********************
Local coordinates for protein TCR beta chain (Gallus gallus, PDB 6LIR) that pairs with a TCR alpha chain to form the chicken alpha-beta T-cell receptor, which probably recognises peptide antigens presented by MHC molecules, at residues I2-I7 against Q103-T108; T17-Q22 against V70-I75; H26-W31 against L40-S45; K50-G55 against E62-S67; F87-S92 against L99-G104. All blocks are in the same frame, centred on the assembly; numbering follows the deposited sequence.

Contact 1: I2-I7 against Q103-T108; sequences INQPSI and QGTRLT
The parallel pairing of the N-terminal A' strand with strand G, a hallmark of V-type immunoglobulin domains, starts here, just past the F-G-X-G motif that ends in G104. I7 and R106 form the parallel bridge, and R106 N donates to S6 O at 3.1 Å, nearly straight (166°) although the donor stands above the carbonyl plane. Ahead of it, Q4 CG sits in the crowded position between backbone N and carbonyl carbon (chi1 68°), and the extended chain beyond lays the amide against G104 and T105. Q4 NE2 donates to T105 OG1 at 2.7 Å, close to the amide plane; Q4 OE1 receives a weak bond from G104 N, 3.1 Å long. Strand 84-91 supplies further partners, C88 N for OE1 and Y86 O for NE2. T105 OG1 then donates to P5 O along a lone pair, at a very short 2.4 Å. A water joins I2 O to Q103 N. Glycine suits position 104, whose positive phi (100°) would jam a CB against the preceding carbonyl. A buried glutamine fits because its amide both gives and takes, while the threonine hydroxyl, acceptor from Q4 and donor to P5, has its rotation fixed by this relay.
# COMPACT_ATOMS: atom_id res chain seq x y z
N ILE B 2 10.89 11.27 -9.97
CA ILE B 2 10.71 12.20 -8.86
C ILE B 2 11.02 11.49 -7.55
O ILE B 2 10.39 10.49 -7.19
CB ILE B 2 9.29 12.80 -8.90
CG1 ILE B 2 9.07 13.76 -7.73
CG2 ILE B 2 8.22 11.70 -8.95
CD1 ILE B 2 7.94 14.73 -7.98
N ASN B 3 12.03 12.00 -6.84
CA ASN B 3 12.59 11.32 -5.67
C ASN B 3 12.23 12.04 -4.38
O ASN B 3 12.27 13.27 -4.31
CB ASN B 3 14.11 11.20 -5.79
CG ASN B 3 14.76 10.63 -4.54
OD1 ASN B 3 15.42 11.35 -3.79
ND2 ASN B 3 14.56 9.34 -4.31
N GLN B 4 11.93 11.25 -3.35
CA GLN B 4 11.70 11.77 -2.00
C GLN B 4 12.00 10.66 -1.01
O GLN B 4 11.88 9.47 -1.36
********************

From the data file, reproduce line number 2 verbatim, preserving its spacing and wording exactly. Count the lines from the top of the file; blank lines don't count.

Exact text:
Contact 1: I2-I7 against Q103-T108; sequences INQPSI and QGTRLT